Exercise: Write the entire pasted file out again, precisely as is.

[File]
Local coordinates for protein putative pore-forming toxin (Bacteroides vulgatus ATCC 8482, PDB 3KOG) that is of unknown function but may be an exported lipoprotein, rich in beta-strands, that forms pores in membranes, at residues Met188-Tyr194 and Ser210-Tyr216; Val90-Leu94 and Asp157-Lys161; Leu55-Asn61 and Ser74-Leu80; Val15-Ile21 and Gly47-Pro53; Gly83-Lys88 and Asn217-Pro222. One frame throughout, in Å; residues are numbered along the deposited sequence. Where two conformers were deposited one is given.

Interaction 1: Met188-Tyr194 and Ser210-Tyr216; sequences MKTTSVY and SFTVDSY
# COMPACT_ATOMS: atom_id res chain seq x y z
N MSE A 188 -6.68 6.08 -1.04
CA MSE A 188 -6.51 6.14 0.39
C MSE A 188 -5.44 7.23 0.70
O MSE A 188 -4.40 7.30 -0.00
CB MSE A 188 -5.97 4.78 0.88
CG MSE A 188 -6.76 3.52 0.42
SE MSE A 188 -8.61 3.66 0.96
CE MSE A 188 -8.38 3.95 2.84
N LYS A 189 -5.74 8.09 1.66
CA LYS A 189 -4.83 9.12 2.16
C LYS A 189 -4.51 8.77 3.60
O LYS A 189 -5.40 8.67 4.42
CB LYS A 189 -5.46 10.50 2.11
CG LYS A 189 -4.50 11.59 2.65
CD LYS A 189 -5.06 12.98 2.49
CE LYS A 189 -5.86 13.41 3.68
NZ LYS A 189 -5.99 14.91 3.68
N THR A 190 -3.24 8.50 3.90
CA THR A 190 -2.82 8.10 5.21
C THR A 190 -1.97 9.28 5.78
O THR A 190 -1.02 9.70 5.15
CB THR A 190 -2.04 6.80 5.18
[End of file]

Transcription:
Local coordinates for protein putative pore-forming toxin (Bacteroides vulgatus ATCC 8482, PDB 3KOG) that is of unknown function but may be an exported lipoprotein, rich in beta-strands, that forms pores in membranes, at residues Met188-Tyr194 and Ser210-Tyr216; Val90-Leu94 and Asp157-Lys161; Leu55-Asn61 and Ser74-Leu80; Val15-Ile21 and Gly47-Pro53; Gly83-Lys88 and Asn217-Pro222. One frame throughout, in Å; residues are numbered along the deposited sequence. Where two conformers were deposited one is given.

Interaction 1: Met188-Tyr194 and Ser210-Tyr216; sequences MKTTSVY and SFTVDSY
# COMPACT_ATOMS: atom_id res chain seq x y z
N MSE A 188 -6.68 6.08 -1.04
CA MSE A 188 -6.51 6.14 0.39
C MSE A 188 -5.44 7.23 0.70
O MSE A 188 -4.40 7.30 -0.00
CB MSE A 188 -5.97 4.78 0.88
CG MSE A 188 -6.76 3.52 0.42
SE MSE A 188 -8.61 3.66 0.96
CE MSE A 188 -8.38 3.95 2.84
N LYS A 189 -5.74 8.09 1.66
CA LYS A 189 -4.83 9.12 2.16
C LYS A 189 -4.51 8.77 3.60
O LYS A 189 -5.40 8.67 4.42
CB LYS A 189 -5.46 10.50 2.11
CG LYS A 189 -4.50 11.59 2.65
CD LYS A 189 -5.06 12.98 2.49
CE LYS A 189 -5.86 13.41 3.68
NZ LYS A 189 -5.99 14.91 3.68
N THR A 190 -3.24 8.50 3.90
CA THR A 190 -2.82 8.10 5.21
C THR A 190 -1.97 9.28 5.78
O THR A 190 -1.02 9.70 5.15
CB THR A 190 -2.04 6.80 5.18